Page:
The consequences of insufficient sleep are:
    1. Viral infections
    2. Weight gain
    3. Diabetes Mellitus Type 2
    4. High blood pressure
    5. Heart disease
    6. Mental Illness
    7. Mortality

    What can you do if you cannot sleep?

    First of all, look at your lifestyle –
    * Do you get daily exercise?
    * Get your Vitamin D levels checked. Restless sleep may be caused by Vitamin D3 deficiency.
    * Are you taking prescription medicine that may be interfering with your sleep?
    * Hormonal issues? – going through menopause can cause sleep disturbance – find a doctor who will check your hormone levels and who prescribes ONLY Bioidentical Hormones. Buy the book ‘Breakthrough’ by Suzanne Somers (link below) and read chapter 22.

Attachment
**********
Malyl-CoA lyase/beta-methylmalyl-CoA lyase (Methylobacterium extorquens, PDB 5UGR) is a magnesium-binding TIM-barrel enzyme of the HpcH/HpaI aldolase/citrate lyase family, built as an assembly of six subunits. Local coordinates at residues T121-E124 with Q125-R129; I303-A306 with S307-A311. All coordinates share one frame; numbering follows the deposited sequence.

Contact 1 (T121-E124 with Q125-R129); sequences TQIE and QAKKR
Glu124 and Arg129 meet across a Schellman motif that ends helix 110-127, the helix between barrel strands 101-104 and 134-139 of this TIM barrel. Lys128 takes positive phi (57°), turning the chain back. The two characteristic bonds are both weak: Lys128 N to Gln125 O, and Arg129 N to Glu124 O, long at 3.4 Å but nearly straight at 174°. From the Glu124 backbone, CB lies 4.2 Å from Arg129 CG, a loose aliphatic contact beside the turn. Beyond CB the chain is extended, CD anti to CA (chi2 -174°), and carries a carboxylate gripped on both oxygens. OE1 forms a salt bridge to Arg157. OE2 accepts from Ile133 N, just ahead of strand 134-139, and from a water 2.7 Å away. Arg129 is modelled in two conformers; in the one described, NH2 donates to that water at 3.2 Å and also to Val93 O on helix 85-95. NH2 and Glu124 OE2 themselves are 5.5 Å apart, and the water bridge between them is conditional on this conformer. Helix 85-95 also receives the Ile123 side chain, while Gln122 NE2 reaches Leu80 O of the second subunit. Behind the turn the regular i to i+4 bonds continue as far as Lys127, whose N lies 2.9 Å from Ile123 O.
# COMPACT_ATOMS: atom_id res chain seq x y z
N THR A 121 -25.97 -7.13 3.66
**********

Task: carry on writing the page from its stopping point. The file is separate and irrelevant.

* Do you abstain from drinking excessive alcohol? (best to avoid alcohol if insomnia is a problem)
    * Avoid caffeine (it’s a bladder irritant)
    * Do you meditate to empty your brain of thoughts?
    * Do you have your last meal/snack at least 4 hours before retiring?
    * Is your bedroom darkened?
    * Cover your bedroom mirrors if their reflections make you feel unsafe
    * Is your bedroom quiet?
    * Is your bed comfortable?
    * Develop and adhere to a ‘going to sleep’ ritual
    * Consider purchasing a magnetic bed system
    * Don’t watch, read or listen to anything that might be disturbing before bedtime which might activate your sympathetic nervous system